Cardinal Burke and Bishop Schneider Restate Concerns About Restrictions on Traditional Liturgy

The cardinal and the bishop offered their comments for a talk the author gave recently in London.

Cardinal Raymond Burke (l) and Bishop Athanasius Schneider
Cardinal Raymond Burke (l) and Bishop Athanasius Schneider (photo: Edward Pentin)

VATICAN CITY — Cardinal Raymond Burke has questioned the basis of papal-led efforts to restrict and eventually eliminate the traditional Latin Mass, while Bishop Athanasius Schneider has said the “millennium-old treasure” cannot be destroyed, as it is the work of the Holy Spirit.

The cardinal and bishop kindly shared their comments as part of a talk I gave the Latin Mass Society in London on Oct. 21.

As concerns deepen over this pontificate’s new restrictions regarding the traditional liturgy, Cardinal Burke said that “to the degree that reason and sound theology prevail, the safeguarding and promotion of the Usus Antiquior [the ancient liturgy in use before the reforms of 1970] will continue.”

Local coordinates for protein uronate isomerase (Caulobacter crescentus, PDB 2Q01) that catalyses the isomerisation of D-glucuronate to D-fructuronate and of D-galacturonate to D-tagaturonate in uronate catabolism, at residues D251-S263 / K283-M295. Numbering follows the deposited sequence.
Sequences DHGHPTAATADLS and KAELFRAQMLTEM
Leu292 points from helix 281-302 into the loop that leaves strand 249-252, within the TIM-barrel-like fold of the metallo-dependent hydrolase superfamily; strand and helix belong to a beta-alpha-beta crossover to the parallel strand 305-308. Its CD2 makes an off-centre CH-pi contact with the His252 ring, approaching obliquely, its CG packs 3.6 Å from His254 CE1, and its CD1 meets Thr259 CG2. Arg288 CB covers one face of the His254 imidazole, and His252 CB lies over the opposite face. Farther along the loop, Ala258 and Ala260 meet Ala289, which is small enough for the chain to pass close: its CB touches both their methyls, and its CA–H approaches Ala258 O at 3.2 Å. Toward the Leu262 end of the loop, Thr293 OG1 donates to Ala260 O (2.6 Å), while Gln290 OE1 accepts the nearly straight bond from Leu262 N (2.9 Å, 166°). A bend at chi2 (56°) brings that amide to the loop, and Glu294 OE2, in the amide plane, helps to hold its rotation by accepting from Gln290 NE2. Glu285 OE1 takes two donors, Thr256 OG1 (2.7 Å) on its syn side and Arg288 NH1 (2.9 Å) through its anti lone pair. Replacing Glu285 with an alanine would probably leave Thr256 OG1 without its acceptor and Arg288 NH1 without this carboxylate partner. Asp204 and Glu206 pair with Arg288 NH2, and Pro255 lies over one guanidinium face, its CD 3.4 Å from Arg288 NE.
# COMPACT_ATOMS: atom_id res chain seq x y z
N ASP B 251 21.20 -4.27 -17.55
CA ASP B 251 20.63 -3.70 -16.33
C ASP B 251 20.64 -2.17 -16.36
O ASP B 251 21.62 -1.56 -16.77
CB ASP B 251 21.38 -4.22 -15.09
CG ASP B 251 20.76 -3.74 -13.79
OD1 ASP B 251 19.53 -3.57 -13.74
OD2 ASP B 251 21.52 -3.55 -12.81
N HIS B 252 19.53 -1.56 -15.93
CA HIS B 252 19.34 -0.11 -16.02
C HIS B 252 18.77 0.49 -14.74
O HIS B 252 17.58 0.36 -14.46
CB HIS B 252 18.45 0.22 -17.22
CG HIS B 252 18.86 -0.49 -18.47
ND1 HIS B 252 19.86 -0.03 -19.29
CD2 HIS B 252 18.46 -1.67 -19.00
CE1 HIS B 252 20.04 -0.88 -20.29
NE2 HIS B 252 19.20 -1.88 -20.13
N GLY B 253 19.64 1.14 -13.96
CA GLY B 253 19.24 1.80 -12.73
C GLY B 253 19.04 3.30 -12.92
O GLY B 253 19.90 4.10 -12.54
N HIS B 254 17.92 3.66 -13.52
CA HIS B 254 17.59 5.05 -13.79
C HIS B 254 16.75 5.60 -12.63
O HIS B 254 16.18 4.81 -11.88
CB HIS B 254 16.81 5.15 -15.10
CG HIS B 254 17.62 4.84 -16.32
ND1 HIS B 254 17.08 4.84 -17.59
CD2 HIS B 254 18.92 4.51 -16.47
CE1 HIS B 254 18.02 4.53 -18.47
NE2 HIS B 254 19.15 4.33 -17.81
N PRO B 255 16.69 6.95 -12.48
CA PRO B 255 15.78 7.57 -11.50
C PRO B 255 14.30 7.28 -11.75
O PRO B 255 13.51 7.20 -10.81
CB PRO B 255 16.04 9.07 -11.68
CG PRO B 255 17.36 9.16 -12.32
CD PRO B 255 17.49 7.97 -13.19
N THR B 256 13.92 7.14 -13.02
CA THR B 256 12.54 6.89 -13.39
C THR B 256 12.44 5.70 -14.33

The prefect emeritus of the Apostolic Signatura said this is “despite the difficulties and even the persecution” inspired by Traditionis Custodes (Guardians of the Tradition), Pope Francis’ 2021 apostolic letter issued motu proprio (decree) restricting the ancient liturgy, and the Responsa ad Dubia, the guidelines on implementing the decree issued five months later.

But Cardinal Burke stressed that as a “motu proprio,” Traditionis Custodes lacks sufficient force because it has authority only to the degree that it is founded on just grounds. He added that the grounds for the decree, and the letter Pope Francis wrote to bishops which accompanied it, “are not true and just” when taken together, and he gave his reasons.

The first, he said, is that it’s “simply not true” that the reformed liturgy is the only valid form of the Roman Rite. He pointed out that, as Pope St. Paul VI, Pope St. John Paul II and Pope Benedict XVI acknowledged, the Usus Antiquior was “never suppressed” and, in fact, has continued to be celebrated since the time of the promulgation of the Missal of Pope St. Paul VI.